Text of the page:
Abstract: This paper analyzes the impact of rainfall fluctuations during the gestational period on health at birth. We concentrate on the semiarid region of Northeastern Brazil to highlight the role of water scarcity as a determinant of early life health. We find that negative rainfall shocks are robustly correlated with higher infant mortality, lower birth weight, and shorter gestation periods. Mortality effects are concentrated on intestinal infections and malnutrition, and are greatly minimized when the local public health infrastructure is sufficiently developed (municipality coverage of piped water and sanitation). We also …nd that e¤ects are stronger during the fetal period (2nd trimester of gestation), for children born during the dry season, and for mortality in the first 6 months of life. The results seem to be driven by water scarcity per se, and not by reduced agricultural production. Our estimates suggest that expansions in public health infrastructure would be a cost-effective way of reducing the response of infant mortality to rainfall shocks in the Brazilian semiarid
    Date: 2012–08
  14. By: R. Fujita (Environmental Defense Fund, San Francisco, CA 94105, USA); A.C. Markham (Environmental Defense Fund, San Francisco, CA 94105, USA); J. Lynham (Department of Economics, University of Hawaii at Manoa, USA); F. Lynham (Hopkins Coastal Station, Stanford University, Pacific Grove, CA 93950, USA); P. Feinberg (School of Earth Sciences, Stanford University, Stanford, CA 94305, USA); L. Bourillon (Comunidad y Biodiversidad, A.C. (COBI), Cancún, Quintana Roo 77500, México); A. Lynham (Comunidad y Biodiversidad, A.C. (COBI), Popocatepetl)
    Abstract: Because conventional markets value only certain goods or services in the oceans(e.g., fish), other services prodvideded by coastal an marine ecosystems that l tend to become degraded. In fact, the very capacity of an ecosystem to produce a valued good is often reduced because markets are valuing only the good, not the productive capacity. Coastal socio-ecosystems are perhaps particularly susceptible to these market failures due to the lack of clear property rights. Conservation strategies aimed at protecting coastal ecosystem services that are not valued by conventional markets by banning industrial or subsistence use in certain areas (Marine Protected Areas) often result in lost revenue and adverse social impacts, which in turn create conflict and opposition. Here, we describe markets and financial tools – “ecomarkets”– that could, under the right conditions, value wide portfolios of coastal ecosystem services and generate revenues while maintaining ecosystem structure and function by addressing the unique problems of the coastal zone, including a lack of clear rights of management and exclusion. Just as coastal tenure and catch share systems generate meaningful conservation and economic outcomes, it is possible to imagine other market mechanisms that do the same with respect to a variety of other coastal ecosystem goods and services. These approaches could allow communities to stop relying exclusively on extracting from natural systems, and instead to diversify uses and focus on longterm stewardship and conservation while meeting development, food security, and human welfare goals. Diversification of use and the preservation of intact coastal ecosystems are in turn likely to increase the resilience of socio-ecological systems to unanticipated stresses, for example, as a result of climate change or new human activities. The creation of ecomarkets will be difficult in many cases, because rights and responsibilities must be devolved, new social contracts will be required, accountability systems must be created and enforced, and longterm patterns of behavior must change. We argue that efforts to overcome these obstacles are justified, because these deep changes will strongly complement policies and tools such as Marine Protected Areas, coastal spatial management, and effective regulation, and thereby help bring coastal conservation to scale.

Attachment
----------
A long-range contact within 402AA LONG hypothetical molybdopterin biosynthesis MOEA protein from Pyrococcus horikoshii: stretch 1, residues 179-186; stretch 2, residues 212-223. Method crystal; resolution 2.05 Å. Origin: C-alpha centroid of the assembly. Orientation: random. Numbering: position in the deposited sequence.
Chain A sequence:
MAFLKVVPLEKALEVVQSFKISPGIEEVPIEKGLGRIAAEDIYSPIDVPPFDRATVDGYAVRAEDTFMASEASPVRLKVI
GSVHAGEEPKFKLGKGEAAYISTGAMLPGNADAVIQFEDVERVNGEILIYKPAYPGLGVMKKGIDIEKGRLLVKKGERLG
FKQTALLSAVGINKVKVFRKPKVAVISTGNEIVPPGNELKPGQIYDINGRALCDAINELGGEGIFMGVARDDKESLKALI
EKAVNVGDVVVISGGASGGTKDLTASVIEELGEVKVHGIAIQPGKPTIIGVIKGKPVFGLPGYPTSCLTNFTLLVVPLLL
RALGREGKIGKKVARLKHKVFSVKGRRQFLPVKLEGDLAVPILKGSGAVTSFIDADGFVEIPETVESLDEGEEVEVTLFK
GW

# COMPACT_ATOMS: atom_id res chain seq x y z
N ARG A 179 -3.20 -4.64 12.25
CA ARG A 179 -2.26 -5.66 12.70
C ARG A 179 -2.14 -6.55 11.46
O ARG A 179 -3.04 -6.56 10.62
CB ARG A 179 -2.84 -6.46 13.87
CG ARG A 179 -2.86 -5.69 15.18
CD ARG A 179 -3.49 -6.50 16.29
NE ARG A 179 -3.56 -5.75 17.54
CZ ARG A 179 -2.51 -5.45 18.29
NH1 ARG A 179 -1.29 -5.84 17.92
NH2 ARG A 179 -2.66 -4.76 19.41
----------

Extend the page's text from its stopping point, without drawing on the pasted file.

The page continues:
Keywords: Ecomarkets, incentives, ecosystem services, property rights, coastal spatial planning and management, coastal conservation, marine conservation, ocean conservation
    Date: 2012–08
  15. By: Robin Burgess; Matthew Hansen; Benjamin Olken; Peter Potapov; Stefanie Sieber;
    Abstract: Tropical deforestation accounts for almost one-…fifth of greenhouse gas emissions worldwide and threatens the world’s most diverse ecosystems. The prevalence of illegal forest extraction in the tropics suggests that understanding the incentives of local bureaucrats and politicians who enforce forest policy may be critical to combating tropical deforestation. We …find support for this thesis using a novel satellite-based dataset that tracks annual changes in forest cover across eight years of institutional change in post-Soeharto Indonesia. Increases in the numbers of political jurisdictions are associated with increased deforestation and with lower prices in local wood markets, consistent with a model of Cournot competition between jurisdictions. We also show that illegal logging and rents from unevenly distributed oil and gas revenues are short run substitutes, but this effect disappears over time as political turnover occurs. The results illustrate how incentives faced by local government officials affect deforestation,and provide an example of how standard economic theories can explain illegal behavior.
    Keywords: political economy, corruption, deforestation, Cournot competition, satellite imagery, environmental monitoring, illegal logging, climate change, biodiversity
    JEL: D73 L73
    Date: 2012–04